This term’s part of the course will explore a key anthropological theme: the relationship between nature and culture. Following an introduction to what anthropologists do (and why they do it), we begin with an exploration of eating arrangements and food preferences, a mundane but profound example of how culture influences natural processes. We then draw on theories of rites of passage to explore birth, initiation and death. Why are life stages constructed and managed by cultural groups in such different ways, and can we make any general statements about such rituals? After reading week, we learn about diverse cultural perspectives on the ‘natural’ environment, before examining the difficult but ‘non-natural’ topic of race. We then explore two questions central to thinking about cultural difference: Why do humans (and not animals) have cultures? How far (if at all) does language shape human thought? Finally, we end the term with a provocative debate about whether human beings are naturally violent.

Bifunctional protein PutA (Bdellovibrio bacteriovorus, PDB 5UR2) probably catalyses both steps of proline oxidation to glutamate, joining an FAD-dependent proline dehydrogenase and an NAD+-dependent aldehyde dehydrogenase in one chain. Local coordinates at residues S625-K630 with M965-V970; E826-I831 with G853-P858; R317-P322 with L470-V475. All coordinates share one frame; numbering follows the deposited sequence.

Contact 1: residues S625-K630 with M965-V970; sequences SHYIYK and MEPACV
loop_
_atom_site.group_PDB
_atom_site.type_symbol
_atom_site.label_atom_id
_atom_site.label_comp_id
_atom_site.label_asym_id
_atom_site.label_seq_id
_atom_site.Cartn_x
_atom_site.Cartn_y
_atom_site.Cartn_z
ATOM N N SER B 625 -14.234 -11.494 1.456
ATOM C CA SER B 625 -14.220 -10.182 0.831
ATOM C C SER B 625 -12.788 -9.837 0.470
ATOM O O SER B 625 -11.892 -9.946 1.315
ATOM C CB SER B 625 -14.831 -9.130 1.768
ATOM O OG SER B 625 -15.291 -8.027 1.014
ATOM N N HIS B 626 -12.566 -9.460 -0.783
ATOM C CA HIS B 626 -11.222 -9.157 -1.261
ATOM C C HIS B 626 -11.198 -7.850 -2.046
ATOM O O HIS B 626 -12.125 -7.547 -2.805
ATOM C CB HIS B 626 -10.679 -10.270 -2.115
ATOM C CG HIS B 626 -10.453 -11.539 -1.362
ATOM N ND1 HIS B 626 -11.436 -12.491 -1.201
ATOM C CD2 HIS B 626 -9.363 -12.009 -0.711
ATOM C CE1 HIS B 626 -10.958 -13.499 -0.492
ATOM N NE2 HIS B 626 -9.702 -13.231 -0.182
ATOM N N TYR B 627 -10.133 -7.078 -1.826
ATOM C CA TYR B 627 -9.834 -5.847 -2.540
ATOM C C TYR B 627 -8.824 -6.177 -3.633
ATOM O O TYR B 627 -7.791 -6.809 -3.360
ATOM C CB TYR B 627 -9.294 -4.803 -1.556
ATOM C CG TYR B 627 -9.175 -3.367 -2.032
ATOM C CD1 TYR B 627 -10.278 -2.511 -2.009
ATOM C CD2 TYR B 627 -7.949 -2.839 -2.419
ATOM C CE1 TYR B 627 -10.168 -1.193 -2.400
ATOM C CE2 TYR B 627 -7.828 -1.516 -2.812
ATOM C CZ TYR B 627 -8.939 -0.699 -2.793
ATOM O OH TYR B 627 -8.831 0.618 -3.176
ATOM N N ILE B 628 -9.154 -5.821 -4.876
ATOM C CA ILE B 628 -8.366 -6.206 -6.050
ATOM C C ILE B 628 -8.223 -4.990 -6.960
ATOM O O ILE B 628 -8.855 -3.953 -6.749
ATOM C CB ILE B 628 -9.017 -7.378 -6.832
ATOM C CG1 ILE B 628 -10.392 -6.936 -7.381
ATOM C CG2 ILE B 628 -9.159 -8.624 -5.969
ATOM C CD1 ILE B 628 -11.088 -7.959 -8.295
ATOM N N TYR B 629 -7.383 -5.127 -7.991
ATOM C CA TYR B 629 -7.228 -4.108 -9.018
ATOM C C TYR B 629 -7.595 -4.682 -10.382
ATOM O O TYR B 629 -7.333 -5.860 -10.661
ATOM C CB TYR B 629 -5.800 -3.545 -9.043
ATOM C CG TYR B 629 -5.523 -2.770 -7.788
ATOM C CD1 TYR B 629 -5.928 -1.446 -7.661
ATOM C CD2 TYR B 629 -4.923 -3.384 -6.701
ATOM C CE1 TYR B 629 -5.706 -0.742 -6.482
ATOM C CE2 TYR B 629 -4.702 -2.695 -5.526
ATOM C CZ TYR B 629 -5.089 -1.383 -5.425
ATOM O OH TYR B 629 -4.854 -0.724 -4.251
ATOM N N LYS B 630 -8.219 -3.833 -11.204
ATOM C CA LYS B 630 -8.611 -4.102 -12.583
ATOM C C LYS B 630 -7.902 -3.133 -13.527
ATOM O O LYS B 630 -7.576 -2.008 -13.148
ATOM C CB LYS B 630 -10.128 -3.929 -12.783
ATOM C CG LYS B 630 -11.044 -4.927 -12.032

Teacher: Picture of Catherine AllertonPicture of Lewis BeardmorePicture of Michael EdwardsPicture of Nicholas EvansPicture of Katharine FletcherPicture of Katherine GardnerPicture of Jason HickelPicture of Geoffrey HughesPicture of Anna-Riikka KauppinenPicture of Insa KochPicture of Ken Kuroda1Picture of Jonah LiptonPicture of Chris MartinPicture of ALESSANDRA RADICATIPicture of Charles Stafford